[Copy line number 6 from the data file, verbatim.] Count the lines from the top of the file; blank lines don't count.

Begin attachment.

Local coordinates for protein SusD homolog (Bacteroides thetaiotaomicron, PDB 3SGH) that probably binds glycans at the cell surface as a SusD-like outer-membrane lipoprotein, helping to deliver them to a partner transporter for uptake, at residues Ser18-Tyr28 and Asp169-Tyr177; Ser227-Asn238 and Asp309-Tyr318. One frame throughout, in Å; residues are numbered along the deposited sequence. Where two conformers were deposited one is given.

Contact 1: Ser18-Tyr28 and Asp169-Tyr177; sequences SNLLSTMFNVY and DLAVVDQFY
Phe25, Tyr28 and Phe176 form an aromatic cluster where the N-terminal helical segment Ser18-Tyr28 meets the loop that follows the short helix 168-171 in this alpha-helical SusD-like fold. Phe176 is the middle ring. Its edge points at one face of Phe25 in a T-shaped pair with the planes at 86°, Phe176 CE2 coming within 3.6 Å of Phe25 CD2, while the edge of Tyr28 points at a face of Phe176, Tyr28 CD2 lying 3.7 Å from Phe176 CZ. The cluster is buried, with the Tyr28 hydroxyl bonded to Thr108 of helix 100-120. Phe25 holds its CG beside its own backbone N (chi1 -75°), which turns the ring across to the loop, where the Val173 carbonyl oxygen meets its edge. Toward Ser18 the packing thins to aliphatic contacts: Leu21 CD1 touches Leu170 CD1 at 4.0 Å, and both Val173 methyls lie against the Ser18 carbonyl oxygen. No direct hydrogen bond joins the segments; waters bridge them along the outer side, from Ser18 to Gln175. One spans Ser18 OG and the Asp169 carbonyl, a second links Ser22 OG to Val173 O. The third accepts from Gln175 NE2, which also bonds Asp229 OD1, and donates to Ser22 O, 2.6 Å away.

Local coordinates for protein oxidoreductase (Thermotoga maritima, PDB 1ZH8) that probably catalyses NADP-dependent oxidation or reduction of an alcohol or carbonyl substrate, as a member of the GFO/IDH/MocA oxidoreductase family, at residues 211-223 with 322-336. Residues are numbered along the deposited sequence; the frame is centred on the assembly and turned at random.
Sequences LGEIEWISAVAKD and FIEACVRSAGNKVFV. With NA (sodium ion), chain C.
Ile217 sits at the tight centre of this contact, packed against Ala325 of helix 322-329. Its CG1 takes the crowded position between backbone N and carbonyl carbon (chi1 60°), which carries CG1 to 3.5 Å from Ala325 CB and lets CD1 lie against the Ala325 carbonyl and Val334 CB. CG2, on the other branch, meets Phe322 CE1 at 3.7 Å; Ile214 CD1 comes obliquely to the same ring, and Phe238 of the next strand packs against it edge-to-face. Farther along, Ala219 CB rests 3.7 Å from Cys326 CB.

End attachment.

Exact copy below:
Ile217 sits at the tight centre of this contact, packed against Ala325 of helix 322-329. Its CG1 takes the crowded position between backbone N and carbonyl carbon (chi1 60°), which carries CG1 to 3.5 Å from Ala325 CB and lets CD1 lie against the Ala325 carbonyl and Val334 CB. CG2, on the other branch, meets Phe322 CE1 at 3.7 Å; Ile214 CD1 comes obliquely to the same ring, and Phe238 of the next strand packs against it edge-to-face. Farther along, Ala219 CB rests 3.7 Å from Cys326 CB.